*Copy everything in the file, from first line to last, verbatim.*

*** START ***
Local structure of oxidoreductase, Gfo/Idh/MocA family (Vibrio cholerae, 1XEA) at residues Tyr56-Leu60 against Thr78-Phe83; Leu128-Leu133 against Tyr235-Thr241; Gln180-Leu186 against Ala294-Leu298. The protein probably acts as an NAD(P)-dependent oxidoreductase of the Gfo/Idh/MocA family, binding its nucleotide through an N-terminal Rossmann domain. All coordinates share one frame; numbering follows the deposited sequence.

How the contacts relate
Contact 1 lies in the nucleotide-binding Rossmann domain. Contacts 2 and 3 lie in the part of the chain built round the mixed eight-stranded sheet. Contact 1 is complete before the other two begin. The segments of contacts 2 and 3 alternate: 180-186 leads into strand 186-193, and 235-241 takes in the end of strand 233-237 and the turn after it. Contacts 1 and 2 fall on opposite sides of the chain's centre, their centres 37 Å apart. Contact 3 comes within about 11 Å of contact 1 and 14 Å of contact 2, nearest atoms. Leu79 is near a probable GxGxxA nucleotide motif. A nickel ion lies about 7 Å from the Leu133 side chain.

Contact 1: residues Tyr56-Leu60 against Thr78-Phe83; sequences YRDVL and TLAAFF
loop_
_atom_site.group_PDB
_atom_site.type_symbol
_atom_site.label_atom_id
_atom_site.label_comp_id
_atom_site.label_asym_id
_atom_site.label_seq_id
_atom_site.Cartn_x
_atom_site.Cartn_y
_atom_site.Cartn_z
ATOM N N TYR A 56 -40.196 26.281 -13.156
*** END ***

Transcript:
Local structure of oxidoreductase, Gfo/Idh/MocA family (Vibrio cholerae, 1XEA) at residues Tyr56-Leu60 against Thr78-Phe83; Leu128-Leu133 against Tyr235-Thr241; Gln180-Leu186 against Ala294-Leu298. The protein probably acts as an NAD(P)-dependent oxidoreductase of the Gfo/Idh/MocA family, binding its nucleotide through an N-terminal Rossmann domain. All coordinates share one frame; numbering follows the deposited sequence.

How the contacts relate
Contact 1 lies in the nucleotide-binding Rossmann domain. Contacts 2 and 3 lie in the part of the chain built round the mixed eight-stranded sheet. Contact 1 is complete before the other two begin. The segments of contacts 2 and 3 alternate: 180-186 leads into strand 186-193, and 235-241 takes in the end of strand 233-237 and the turn after it. Contacts 1 and 2 fall on opposite sides of the chain's centre, their centres 37 Å apart. Contact 3 comes within about 11 Å of contact 1 and 14 Å of contact 2, nearest atoms. Leu79 is near a probable GxGxxA nucleotide motif. A nickel ion lies about 7 Å from the Leu133 side chain.

Contact 1: residues Tyr56-Leu60 against Thr78-Phe83; sequences YRDVL and TLAAFF
loop_
_atom_site.group_PDB
_atom_site.type_symbol
_atom_site.label_atom_id
_atom_site.label_comp_id
_atom_site.label_asym_id
_atom_site.label_seq_id
_atom_site.Cartn_x
_atom_site.Cartn_y
_atom_site.Cartn_z
ATOM N N TYR A 56 -40.196 26.281 -13.156